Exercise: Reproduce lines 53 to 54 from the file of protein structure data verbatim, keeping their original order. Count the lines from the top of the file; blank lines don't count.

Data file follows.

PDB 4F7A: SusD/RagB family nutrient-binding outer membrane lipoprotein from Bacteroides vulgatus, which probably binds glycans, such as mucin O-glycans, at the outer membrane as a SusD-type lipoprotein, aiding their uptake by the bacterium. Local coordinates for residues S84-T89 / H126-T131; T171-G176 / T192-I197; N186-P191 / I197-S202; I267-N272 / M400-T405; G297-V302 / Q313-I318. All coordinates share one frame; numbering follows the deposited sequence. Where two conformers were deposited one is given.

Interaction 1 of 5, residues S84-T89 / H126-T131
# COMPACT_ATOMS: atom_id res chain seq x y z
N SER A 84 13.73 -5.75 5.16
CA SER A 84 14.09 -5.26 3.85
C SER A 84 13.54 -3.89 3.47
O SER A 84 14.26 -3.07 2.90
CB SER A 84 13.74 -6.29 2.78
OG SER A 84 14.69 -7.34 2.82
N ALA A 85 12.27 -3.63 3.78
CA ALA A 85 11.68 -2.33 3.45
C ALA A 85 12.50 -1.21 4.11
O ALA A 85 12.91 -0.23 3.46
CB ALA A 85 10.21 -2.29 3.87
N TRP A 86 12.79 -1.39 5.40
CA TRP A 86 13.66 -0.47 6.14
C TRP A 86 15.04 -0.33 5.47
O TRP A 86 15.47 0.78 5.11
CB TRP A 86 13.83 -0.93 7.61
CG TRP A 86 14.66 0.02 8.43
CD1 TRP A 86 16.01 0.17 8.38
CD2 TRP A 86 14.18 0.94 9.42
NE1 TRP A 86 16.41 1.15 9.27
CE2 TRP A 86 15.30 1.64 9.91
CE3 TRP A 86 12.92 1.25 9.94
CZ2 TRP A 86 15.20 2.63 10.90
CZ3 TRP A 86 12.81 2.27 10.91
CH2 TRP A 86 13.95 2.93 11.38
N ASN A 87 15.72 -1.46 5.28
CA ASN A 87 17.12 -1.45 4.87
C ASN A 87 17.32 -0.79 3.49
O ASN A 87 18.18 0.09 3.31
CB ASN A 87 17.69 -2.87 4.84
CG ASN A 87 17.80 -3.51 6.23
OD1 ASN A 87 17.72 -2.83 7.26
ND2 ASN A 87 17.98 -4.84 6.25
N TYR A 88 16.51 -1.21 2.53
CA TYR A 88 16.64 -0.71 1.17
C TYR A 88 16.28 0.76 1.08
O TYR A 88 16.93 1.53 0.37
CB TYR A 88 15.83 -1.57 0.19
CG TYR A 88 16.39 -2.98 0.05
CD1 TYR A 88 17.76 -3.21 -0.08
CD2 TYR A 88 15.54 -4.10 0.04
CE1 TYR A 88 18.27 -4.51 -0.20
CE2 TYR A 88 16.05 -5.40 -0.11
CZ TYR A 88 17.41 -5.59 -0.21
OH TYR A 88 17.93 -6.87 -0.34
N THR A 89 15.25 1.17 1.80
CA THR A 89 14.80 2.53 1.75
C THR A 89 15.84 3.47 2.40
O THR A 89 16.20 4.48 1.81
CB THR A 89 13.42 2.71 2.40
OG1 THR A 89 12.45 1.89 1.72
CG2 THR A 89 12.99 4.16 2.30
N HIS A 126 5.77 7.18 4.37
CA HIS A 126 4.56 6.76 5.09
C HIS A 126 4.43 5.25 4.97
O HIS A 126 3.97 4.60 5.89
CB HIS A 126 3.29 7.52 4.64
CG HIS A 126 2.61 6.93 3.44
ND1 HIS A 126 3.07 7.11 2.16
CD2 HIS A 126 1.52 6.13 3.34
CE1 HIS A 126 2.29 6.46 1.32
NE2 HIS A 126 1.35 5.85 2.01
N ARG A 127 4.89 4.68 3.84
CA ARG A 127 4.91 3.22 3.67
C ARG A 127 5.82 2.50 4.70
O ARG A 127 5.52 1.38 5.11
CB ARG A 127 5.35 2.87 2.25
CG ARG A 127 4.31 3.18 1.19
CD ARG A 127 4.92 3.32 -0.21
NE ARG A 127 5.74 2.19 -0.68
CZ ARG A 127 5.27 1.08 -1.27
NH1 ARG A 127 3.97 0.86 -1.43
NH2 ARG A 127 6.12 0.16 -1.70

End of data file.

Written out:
CB THR A 89 13.42 2.71 2.40
OG1 THR A 89 12.45 1.89 1.72